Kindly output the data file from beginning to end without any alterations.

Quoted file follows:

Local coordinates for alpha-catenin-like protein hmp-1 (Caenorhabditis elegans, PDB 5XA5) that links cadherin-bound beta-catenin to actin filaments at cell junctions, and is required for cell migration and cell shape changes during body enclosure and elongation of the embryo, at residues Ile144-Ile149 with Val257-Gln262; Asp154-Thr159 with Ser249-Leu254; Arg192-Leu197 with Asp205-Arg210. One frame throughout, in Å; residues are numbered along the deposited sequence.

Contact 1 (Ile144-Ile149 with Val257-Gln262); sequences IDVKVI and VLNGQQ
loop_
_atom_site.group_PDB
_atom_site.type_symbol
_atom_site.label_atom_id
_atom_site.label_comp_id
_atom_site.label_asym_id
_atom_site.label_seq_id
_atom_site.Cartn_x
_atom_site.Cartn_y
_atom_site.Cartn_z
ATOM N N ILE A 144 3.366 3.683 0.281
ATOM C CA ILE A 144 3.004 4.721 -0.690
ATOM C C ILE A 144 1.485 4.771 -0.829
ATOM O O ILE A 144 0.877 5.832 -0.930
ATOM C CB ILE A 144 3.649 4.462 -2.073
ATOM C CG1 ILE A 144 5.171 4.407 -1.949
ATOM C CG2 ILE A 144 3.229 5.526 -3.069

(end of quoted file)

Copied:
Local coordinates for alpha-catenin-like protein hmp-1 (Caenorhabditis elegans, PDB 5XA5) that links cadherin-bound beta-catenin to actin filaments at cell junctions, and is required for cell migration and cell shape changes during body enclosure and elongation of the embryo, at residues Ile144-Ile149 with Val257-Gln262; Asp154-Thr159 with Ser249-Leu254; Arg192-Leu197 with Asp205-Arg210. One frame throughout, in Å; residues are numbered along the deposited sequence.

Contact 1 (Ile144-Ile149 with Val257-Gln262); sequences IDVKVI and VLNGQQ
loop_
_atom_site.group_PDB
_atom_site.type_symbol
_atom_site.label_atom_id
_atom_site.label_comp_id
_atom_site.label_asym_id
_atom_site.label_seq_id
_atom_site.Cartn_x
_atom_site.Cartn_y
_atom_site.Cartn_z
ATOM N N ILE A 144 3.366 3.683 0.281
ATOM C CA ILE A 144 3.004 4.721 -0.690
ATOM C C ILE A 144 1.485 4.771 -0.829
ATOM O O ILE A 144 0.877 5.832 -0.930
ATOM C CB ILE A 144 3.649 4.462 -2.073
ATOM C CG1 ILE A 144 5.171 4.407 -1.949
ATOM C CG2 ILE A 144 3.229 5.526 -3.069